——–“Walk half a city block in downtown Washington, and there is a good change that you will pass an economist.  People with advanced training in the field shape policy on subjects as varied as how health care is provided, broadcast licenses auctioned or air pollution regulated. . . . And there are economists sprinkled throughout the government—there is an entire council of them advising the president in most administrations [the Council of Economic Advisers], if not yet in this one.  But . . . there just may be a downside to this one academic discipline having such primacy in shaping public policy. . . . Another academic discipline may not have the ear of presidents but may actually do a better job of explaining what has gone wrong in large swaths of the United States and other advanced nations in recent years.”  The discipline?  Sociology.  This is not a new idea.  “In 1967, [Minnesota] Senator Walter Mondale actually proposed a White House Council of Social Advisers; he envisioned it as a counterpart to the well-entrenched Council of Economic Advisers.”  The CSA was never created, but if it had been it would have broadened the perspective beyond that of the CEA.  “For starters, while economists tend to view a job as a straightforward exchange of labor for money, a wide body of sociological research shows how tied up work is with a sense of purpose and identity.”

********You can read a one-paragraph description of the CSA at:  If you then google “The Full Opportunity and Social Accounting Act” you will find much information about the proposed act, which never passed despite repeated submissions in 1967, 1969, 1971, and 1973.  It would be very interesting to study the history of the proposal, especially the questioning and testimony of the hearings.  Can the arguments for a CSA be much different in 2017 than in 1967?  I just noticed that it is the fiftieth anniversary of the proposed act.

(20 March 2017): “U.K. Trade Policy After Brexit Must Reckon With Gravity” (

——–“Economists have for decades observed that the volume of trade between economies is tightly linked to their size and proximity.  Countries export more to big economies than they do to small ones, and they trade more with neighbors than with markets further away.  For the economists who first discerned them, these patterns recalled the effect of gravity on celestial bodies in classical physics, where the force exerted by one object on another is determined by mass and distance. . . . The role of gravity in international trade highlights a potential problem for Prime Minister Theresa May as she begins complex negotiations to withdraw the U.K. from the European Union.  The EU is big and nearby, making it a critically important trade partner for the U.K.”  Dutch economist Jan Tinbergen, who shared the first (1969) Nobel Memorial Prize in economics, is typically credited with the idea of describing international trade as a gravity-like relationship between countries.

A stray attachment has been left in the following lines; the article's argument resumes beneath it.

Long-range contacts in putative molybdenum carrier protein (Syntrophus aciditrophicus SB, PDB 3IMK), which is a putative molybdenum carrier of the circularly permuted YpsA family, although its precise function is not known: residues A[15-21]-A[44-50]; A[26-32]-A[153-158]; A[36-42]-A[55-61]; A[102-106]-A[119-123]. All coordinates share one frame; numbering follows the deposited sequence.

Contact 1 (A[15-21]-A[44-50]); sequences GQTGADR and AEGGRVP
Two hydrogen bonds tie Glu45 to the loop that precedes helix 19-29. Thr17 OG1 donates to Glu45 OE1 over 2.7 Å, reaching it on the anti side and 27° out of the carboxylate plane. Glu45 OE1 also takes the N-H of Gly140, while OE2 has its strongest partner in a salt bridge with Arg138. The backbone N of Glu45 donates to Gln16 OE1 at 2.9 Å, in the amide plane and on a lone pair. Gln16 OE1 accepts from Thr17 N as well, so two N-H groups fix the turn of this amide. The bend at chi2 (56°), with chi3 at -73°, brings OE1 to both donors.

********The gravity model of international trade is discussed and formalized in Wikipedia (  You can learn more about Tinbergen’s life and work at:

May you have a good week!


308 (15 March 2017)

Welcome to week 308!  The articles below caught my attention this week.  Please note that what are intended to be relatively objective “briefs” are preceded by dashes (——–), whereas additional material or relatively subjective comments are preceded by asterisks (********).  The links to articles preceded by [SR] require a subscription to be read in their entirety, although complete articles may frequently be found by an Internet title search.

(8 March 2017): “Big Tobacco Has Caught Startup Fever” (

——–Big Tobacco, specifically Phillip Morris International Inc. and Reynolds American Inc., are working hard to bring technology to bear on nicotine delivery, thereby producing a relatively safer product and appealing to tech- and design-oriented college graduates, too.  Previously relatively few grads were looking to sign on at companies that produce a product that is estimated to kill, according to the CDC, “almost 500,000 people a year.”  Supporting this development is a new perspective.  “Tobacco executives often sound like media-owners talking about content.  That is, they’re open to delivering their drug via whatever pipe the consumer chooses—be it e-cigarettes, hear-not[burn devices, gum, lozenges, dip, or some medium that hasn’t been invented yet.  They are, as the media gurus would say, ‘platform-agnostic.’”